We hate to tell you this, but you’re probably picking the wrong can of tuna. Buying a canned tuna isn’t just about deciding between water or oil packed, dark or light meat, expensive or cheap. There’s a lot more that goes into a can.
We’re talking fishing practices, traceability of the fish back to the sea, and knowing if these fishing companies are violating human rights in their labor practices ― this does happen, unfortunately.
Here’s the really bad news: a lot of the big brands are guilty of all the above. Greenpeace has spent months ranking 20 common canned tuna options and they found that the big three ― StarKist, Bumble Bee and Chicken of the Sea ― are once again at the bottom of the ranks.
David Pinsky from Greenpeace explained to HuffPost how they go about ranking the cans. “The tuna brands are evaluated on sustainability, social responsibility, auditing, transparency with their labeling and information they provide consumers. That’s all reflected in a survey with supporting documentation to ensure that the information they provide is accurate ― and in addition to filling out the survey we often have a dialogue back and forth with the companies over a series of months to ensure the accuracy of the information.” Guys, it’s thorough.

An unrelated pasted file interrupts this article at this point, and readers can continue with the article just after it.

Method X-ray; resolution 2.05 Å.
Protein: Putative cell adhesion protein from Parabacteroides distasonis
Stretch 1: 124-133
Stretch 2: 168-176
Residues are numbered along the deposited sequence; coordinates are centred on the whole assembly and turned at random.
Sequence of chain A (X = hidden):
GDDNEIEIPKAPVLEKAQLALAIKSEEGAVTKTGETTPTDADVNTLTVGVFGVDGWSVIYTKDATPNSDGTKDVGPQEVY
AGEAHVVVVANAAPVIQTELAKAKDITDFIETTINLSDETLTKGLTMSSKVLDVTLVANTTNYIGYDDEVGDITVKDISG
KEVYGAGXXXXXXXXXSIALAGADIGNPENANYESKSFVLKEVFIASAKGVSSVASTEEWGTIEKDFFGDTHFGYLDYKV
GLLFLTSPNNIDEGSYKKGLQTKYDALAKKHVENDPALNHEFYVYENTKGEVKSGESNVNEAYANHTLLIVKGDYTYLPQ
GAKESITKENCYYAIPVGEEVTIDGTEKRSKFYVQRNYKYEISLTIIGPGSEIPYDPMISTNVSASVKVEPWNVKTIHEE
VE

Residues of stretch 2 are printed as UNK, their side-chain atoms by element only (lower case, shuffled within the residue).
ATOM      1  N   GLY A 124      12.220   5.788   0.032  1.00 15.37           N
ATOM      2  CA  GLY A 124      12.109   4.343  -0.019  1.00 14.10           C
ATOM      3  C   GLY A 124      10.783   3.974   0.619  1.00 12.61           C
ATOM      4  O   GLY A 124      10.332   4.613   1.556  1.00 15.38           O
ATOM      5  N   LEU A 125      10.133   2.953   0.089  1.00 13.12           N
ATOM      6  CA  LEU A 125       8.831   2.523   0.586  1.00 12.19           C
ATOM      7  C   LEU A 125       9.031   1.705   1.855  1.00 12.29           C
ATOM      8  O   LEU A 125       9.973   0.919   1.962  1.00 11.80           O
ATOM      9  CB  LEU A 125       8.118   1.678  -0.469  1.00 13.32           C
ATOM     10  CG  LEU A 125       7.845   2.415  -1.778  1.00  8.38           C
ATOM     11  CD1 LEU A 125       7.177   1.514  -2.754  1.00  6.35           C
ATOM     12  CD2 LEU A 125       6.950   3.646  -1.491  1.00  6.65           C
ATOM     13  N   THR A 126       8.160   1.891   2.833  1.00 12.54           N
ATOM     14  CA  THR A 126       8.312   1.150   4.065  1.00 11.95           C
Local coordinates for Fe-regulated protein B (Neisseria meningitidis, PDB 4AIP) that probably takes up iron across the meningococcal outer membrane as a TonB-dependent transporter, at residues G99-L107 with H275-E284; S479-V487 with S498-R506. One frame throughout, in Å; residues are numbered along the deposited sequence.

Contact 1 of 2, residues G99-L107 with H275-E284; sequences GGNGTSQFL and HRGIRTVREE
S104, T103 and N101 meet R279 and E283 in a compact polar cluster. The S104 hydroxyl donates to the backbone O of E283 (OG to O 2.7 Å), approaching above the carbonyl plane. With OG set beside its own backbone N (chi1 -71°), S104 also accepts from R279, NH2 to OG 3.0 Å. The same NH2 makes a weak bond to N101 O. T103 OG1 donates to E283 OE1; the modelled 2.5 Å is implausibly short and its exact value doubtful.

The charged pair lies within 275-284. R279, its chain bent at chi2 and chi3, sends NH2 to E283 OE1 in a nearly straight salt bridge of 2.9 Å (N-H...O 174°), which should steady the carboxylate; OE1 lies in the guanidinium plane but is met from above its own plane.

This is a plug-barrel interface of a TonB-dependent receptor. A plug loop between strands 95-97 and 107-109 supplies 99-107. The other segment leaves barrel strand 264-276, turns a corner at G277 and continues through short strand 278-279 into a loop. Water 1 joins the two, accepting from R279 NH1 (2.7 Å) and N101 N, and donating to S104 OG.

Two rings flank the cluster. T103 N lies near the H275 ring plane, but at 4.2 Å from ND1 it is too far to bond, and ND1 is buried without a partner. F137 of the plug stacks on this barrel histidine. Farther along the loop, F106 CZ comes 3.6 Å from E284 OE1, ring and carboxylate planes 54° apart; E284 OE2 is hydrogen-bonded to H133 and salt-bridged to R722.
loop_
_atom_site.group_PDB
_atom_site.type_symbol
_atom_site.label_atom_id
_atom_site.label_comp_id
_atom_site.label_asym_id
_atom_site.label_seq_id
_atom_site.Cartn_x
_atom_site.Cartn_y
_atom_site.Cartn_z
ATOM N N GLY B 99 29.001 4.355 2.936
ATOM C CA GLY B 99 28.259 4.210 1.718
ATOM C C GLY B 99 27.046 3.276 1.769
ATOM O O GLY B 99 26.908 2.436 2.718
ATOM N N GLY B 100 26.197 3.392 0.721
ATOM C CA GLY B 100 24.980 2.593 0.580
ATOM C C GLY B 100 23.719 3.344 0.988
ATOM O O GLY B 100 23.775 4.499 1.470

Greenpeace first put together a canned tuna guide in 2015, but the industry has changed. “In the past two years we’ve seen many U.S. retailers take strides toward selling more responsibly-caught canned tuna,” explained Pinsky. “We’ve seen public commitments from some big names including Whole Foods which recently released a new canned tuna commitment to supply 100 percent sustainable canned tuna in stores by 2018. We’ve seen that growing wave of momentum within the retail sector.”
This is good news for all you tuna lovers out there. Just because the top three doesn’t meet the Greenpeace standard, that doesn’t mean you have to give up your tuna melt. Greenpeace not only scored the worst, but highlighted the best canned tuna on the market too.
Here they are, in order of absolute worst to the very best. We’ve included an excerpt of Greenpeace’s explanations for each brand’s rank below, but for the complete scope head on over to Greenpeace.